How to fight an incorrect damage claim from a rental agency?

UPDATED: Mar 29, 2012

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How to fight an incorrect damage claim from a rental agency?

My issue is two-fold. First, I caused minor damage to a rental truck that was not covered by the supplemental insurance I purchased. The amount of repairs they conducted were very much in excess of the damage I caused. I have 2 other repair shops confirm this based on images of damages. Secondly, the rental agency claims other damage that occurred that was not my fault is not covered my the supplemental insurance due to the uncovered damage. The “Terms and Conditions” do not support their claim but simply tell me to pay up or it will be sent to collections. What are my options?

Asked on March 29, 2012 under Business Law, Connecticut


SJZ, Member, New York Bar / FreeAdvice Contributing Attorney

Answered 10 years ago | Contributor

You would only be responsible for damage you caused--e.g. not for damage caused by others or which was pre-existing; in addition, any terms in the rental agreement or the supplemental insurance agreement limiting your liability are enforceable; and also, you should only have to pay the reasonable repair cost.

Therefore, it may well be that they are attempting to charge you more than you should have to pay. As a practical matter, you have three options:

1) Pay it--even if it's unfair or unwarranted, you may choose to do this to avoid collections and litigation.

2) Negotiate to some amount you and they both can live with--for example, if you feel they are overcharging you, but that you do owe something, could you settle for near that amount?

3) Refuse to pay, dispute the claim if it goes to collections, then defend against it if sued. You would try to defend on the basis of the terms and condtions, by providing testimony and evidence that you did not cause the damage, and/or by providing evidenc that the asserted costs are excessive. Of course, if you defend, you'll still  have the time and cost of litigation, so you could end up paying more than the actual bill--especially if you should lose, and have to pay the bill plus your litigation expenses (note that winning a lawsuit is never guaranteed--even with a strong case, there's a chance you will lose).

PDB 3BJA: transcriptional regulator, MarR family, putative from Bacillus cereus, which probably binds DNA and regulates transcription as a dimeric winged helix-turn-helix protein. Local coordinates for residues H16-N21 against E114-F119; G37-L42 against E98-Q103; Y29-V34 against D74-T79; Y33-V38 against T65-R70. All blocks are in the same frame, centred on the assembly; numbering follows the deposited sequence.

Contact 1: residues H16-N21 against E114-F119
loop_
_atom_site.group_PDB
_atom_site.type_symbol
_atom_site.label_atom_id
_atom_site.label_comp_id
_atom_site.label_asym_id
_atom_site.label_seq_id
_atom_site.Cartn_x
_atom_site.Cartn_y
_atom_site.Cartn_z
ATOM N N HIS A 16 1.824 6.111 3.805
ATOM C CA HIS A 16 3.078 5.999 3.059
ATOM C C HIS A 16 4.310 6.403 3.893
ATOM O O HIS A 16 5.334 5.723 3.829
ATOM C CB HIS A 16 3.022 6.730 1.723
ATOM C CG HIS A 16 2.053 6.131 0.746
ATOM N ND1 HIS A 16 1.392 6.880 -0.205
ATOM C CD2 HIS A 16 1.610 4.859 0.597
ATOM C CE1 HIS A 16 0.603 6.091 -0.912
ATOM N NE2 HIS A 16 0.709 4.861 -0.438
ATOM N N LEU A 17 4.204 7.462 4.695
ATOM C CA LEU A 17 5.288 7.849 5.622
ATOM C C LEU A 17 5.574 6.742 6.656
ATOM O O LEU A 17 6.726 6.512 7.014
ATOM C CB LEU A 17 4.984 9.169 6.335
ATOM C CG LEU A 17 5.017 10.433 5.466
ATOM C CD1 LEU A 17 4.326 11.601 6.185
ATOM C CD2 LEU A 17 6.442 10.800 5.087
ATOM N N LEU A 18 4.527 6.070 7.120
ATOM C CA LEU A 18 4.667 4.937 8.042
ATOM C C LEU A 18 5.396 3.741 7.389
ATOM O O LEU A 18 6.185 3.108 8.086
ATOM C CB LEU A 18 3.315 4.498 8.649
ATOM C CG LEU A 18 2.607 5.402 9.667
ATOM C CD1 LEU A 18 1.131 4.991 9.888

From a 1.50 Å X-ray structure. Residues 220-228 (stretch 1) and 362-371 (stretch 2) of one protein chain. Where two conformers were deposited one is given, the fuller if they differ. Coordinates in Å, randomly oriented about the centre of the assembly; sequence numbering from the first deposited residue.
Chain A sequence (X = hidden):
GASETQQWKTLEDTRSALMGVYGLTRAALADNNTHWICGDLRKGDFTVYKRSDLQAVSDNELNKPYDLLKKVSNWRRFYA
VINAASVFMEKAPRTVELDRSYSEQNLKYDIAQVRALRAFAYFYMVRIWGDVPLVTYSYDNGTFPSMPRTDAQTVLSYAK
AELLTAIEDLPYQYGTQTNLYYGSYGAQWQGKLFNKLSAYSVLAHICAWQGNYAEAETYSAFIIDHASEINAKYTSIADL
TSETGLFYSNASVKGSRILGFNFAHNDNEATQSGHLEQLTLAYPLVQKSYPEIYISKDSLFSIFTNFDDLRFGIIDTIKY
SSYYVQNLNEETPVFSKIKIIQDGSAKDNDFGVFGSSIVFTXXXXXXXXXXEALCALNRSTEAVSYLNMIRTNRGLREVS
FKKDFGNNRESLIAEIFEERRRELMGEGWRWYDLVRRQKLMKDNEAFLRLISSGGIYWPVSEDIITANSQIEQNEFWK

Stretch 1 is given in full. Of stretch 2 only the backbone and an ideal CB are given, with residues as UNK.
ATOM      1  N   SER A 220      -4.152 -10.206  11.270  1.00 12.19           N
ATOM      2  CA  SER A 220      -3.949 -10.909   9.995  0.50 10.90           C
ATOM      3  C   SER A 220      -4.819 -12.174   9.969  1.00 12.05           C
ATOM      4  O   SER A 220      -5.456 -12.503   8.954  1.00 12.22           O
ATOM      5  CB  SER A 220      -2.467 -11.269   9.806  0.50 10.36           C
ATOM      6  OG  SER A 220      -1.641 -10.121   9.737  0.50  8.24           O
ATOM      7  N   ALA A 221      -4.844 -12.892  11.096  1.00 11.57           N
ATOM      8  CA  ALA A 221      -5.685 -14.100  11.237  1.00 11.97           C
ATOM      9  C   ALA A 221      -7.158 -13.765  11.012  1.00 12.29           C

IMPORTANT NOTICE: The Answer(s) provided above are for general information only. The attorney providing the answer was not serving as the attorney for the person submitting the question or in any attorney-client relationship with such person. Laws may vary from state to state, and sometimes change. Tiny variations in the facts, or a fact not set forth in a question, often can change a legal outcome or an attorney's conclusion. Although has verified the attorney was admitted to practice law in at least one jurisdiction, he or she may not be authorized to practice law in the jurisdiction referred to in the question, nor is he or she necessarily experienced in the area of the law involved. Unlike the information in the Answer(s) above, upon which you should NOT rely, for personal advice you can rely upon we suggest you retain an attorney to represent you.

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